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In case you’ve ever wondered, bartering is alive and well in Navarro County. Now that we’ve gotten that out of the way, let me just say, we’re big on bartering at Purdon Groves. We’ve bartered physical work on the farm, photography of events, and even a Boxer puppy in exchange for glamping in one of our canvas tents. We’ve also exchanged produce for local handmade jewelry.

The New Oxford American Dictionary defines the verb barter in this way: “Exchange goods or services for other goods or services without using money.”

I first remember connecting with the term when my mom took me to the Barter Theatre in Abingdon, Virginia, on one of our many road trips. The theater, founded in 1933, received its name because those who couldn’t afford to pay the 40 cent admission price paid for tickets in the equivalent vegetables, dairy products and livestock. Robert Porterfiled founded the theater when most New York theaters had shuttered their doors due to the Great Depression. He was able to get many talented actors to perform in the picturesque Virginia town. Iconic actors, such as Gregory Peck, Ernest Borgnine and Patricia Neal, got their start at the Barter.

But bartering began long before the worldwide, historic economic downturn. A quick Google search reveals bartering likely began in 6000 BC with Mesopotamian tribes. Subsequently other cultures observed the practice and adopted it themselves in order to get desired goods and services. The invention of currency didn’t stop the practice of bartering. (

Bartering is still a way to get something you want without spending money. It provides an opportunity to try something while saving money for things that require a cash payment. I’ve also found it to be a way of supporting other local family businesses, while getting what we need or want. In exchange, it allows others to experience our products. One of my favorite bartering experiences at our farm is something we call the Artist Work Exchange Program. Artists who are working on their craft may spend the night in one of our glamping tents in exchange for three hours of work on the farm. So far, it’s been a win/win situation for all of us.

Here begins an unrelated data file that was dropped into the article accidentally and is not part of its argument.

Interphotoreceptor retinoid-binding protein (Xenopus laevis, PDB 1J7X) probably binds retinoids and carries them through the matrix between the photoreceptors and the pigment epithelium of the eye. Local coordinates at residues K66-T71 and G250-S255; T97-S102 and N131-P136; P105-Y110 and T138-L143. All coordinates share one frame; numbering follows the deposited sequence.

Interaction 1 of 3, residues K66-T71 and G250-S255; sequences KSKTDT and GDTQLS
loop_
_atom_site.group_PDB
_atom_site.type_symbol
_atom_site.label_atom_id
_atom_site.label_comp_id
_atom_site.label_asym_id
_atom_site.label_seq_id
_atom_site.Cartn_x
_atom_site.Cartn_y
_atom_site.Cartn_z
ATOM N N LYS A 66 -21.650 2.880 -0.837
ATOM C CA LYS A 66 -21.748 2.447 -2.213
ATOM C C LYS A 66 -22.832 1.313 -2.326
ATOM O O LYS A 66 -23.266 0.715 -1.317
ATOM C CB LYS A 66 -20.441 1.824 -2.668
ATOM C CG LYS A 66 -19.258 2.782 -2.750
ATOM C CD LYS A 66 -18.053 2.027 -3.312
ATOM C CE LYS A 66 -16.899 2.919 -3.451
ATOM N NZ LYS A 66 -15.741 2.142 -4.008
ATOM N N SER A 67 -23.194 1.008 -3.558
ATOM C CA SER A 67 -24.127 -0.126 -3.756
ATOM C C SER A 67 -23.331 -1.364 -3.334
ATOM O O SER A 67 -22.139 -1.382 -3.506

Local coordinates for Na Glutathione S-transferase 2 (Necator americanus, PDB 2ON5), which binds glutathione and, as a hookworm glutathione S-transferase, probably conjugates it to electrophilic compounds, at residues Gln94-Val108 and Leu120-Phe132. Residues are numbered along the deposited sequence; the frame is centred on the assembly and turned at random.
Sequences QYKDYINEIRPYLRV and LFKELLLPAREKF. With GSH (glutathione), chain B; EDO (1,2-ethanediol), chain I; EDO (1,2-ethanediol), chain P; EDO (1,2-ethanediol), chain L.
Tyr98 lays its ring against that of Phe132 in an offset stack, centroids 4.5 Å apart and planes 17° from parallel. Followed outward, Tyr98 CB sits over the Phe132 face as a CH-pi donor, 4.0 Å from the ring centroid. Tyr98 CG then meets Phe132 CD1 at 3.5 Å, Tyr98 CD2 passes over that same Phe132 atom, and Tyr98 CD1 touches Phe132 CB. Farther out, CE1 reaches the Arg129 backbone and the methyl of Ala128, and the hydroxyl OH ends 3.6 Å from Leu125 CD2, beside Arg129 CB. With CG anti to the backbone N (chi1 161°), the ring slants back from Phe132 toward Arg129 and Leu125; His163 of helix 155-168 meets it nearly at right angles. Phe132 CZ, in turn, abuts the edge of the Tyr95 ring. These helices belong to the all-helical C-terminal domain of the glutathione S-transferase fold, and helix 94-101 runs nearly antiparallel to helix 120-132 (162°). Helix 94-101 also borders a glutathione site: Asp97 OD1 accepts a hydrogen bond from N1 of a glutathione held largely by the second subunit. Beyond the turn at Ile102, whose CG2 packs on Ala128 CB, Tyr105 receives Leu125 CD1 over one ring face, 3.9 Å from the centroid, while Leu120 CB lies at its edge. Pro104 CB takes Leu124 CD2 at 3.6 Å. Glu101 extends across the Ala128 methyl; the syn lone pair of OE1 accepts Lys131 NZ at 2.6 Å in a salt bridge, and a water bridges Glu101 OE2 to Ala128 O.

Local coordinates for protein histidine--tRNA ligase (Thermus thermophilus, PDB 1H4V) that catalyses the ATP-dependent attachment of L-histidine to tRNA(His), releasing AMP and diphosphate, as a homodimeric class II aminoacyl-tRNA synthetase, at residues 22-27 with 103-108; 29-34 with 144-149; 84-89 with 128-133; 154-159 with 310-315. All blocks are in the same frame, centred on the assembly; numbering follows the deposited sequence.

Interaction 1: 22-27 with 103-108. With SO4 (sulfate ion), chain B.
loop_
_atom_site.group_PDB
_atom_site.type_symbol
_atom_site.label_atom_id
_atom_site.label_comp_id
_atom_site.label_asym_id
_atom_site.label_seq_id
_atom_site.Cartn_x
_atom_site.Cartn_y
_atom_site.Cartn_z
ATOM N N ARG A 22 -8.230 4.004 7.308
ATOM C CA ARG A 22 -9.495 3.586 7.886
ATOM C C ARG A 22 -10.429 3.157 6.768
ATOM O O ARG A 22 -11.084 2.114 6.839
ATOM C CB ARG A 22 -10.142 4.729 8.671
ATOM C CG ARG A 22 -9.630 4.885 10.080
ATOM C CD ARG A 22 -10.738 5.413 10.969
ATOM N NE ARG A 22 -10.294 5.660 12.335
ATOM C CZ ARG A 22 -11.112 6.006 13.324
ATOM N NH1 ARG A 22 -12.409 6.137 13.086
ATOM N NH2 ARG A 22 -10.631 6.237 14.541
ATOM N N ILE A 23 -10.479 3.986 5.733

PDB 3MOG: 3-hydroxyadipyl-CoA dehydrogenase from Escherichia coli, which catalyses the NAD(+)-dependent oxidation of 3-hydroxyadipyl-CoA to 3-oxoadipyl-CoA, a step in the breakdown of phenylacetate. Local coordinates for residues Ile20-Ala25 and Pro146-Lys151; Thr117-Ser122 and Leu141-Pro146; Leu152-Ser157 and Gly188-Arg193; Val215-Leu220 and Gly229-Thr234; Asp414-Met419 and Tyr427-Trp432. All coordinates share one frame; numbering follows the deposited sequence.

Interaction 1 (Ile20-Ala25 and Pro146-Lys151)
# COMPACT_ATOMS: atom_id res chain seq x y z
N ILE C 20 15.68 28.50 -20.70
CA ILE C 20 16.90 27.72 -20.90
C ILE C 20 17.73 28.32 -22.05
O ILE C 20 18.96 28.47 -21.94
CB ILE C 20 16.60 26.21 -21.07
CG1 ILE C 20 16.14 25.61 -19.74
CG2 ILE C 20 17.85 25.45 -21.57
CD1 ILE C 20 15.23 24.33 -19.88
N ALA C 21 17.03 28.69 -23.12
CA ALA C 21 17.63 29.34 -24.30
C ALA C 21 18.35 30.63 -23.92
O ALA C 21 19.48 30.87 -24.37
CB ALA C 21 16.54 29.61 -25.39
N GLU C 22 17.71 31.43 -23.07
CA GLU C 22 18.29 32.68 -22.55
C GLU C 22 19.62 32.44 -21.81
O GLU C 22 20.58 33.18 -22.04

I’m sure we aren’t the only local, family business that has used this ancient method of giving and receiving goods and services. I’d love to hear about your experience - what you bartered and why you’d do it again.

Sherry Asbury Clark is Co-Founder of Purdon Groves and a freelance writer. Her column, Finding Myself in a Small Town, appears each week in the Corsicana Daily Sun. You may reach her at For more information on Purdon Groves, a farm, table, venue and retreat property, check out or visit their Instagram or Facebook page.

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